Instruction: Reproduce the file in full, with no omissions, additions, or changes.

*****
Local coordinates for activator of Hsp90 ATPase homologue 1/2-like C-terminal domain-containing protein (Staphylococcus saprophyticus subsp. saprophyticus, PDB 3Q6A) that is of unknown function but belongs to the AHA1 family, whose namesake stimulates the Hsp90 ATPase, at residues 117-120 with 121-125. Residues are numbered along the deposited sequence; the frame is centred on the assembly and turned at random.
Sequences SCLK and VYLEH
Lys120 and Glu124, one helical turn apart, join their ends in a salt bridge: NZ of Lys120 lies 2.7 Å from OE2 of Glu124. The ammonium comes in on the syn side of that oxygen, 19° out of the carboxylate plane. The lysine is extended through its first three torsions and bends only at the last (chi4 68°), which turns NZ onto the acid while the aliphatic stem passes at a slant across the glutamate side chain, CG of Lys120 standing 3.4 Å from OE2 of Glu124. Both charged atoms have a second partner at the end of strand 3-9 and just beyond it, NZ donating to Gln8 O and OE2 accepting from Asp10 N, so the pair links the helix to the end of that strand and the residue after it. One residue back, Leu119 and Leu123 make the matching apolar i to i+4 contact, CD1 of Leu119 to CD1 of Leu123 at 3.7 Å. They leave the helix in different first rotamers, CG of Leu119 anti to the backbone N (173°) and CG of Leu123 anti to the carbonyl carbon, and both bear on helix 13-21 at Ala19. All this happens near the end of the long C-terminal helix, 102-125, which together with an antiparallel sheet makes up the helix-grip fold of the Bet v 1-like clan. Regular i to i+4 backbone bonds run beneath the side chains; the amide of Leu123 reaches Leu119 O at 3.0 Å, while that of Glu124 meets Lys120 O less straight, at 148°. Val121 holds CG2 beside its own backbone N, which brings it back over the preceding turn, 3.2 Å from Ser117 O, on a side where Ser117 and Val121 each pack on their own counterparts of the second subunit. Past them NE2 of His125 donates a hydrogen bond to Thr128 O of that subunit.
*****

Local coordinates for activator of Hsp90 ATPase homologue 1/2-like C-terminal domain-containing protein (Staphylococcus saprophyticus subsp. saprophyticus, PDB 3Q6A) that is of unknown function but belongs to the AHA1 family, whose namesake stimulates the Hsp90 ATPase, at residues 117-120 with 121-125. Residues are numbered along the deposited sequence; the frame is centred on the assembly and turned at random.
Sequences SCLK and VYLEH
Lys120 and Glu124, one helical turn apart, join their ends in a salt bridge: NZ of Lys120 lies 2.7 Å from OE2 of Glu124. The ammonium comes in on the syn side of that oxygen, 19° out of the carboxylate plane. The lysine is extended through its first three torsions and bends only at the last (chi4 68°), which turns NZ onto the acid while the aliphatic stem passes at a slant across the glutamate side chain, CG of Lys120 standing 3.4 Å from OE2 of Glu124. Both charged atoms have a second partner at the end of strand 3-9 and just beyond it, NZ donating to Gln8 O and OE2 accepting from Asp10 N, so the pair links the helix to the end of that strand and the residue after it. One residue back, Leu119 and Leu123 make the matching apolar i to i+4 contact, CD1 of Leu119 to CD1 of Leu123 at 3.7 Å. They leave the helix in different first rotamers, CG of Leu119 anti to the backbone N (173°) and CG of Leu123 anti to the carbonyl carbon, and both bear on helix 13-21 at Ala19. All this happens near the end of the long C-terminal helix, 102-125, which together with an antiparallel sheet makes up the helix-grip fold of the Bet v 1-like clan. Regular i to i+4 backbone bonds run beneath the side chains; the amide of Leu123 reaches Leu119 O at 3.0 Å, while that of Glu124 meets Lys120 O less straight, at 148°. Val121 holds CG2 beside its own backbone N, which brings it back over the preceding turn, 3.2 Å from Ser117 O, on a side where Ser117 and Val121 each pack on their own counterparts of the second subunit. Past them NE2 of His125 donates a hydrogen bond to Thr128 O of that subunit.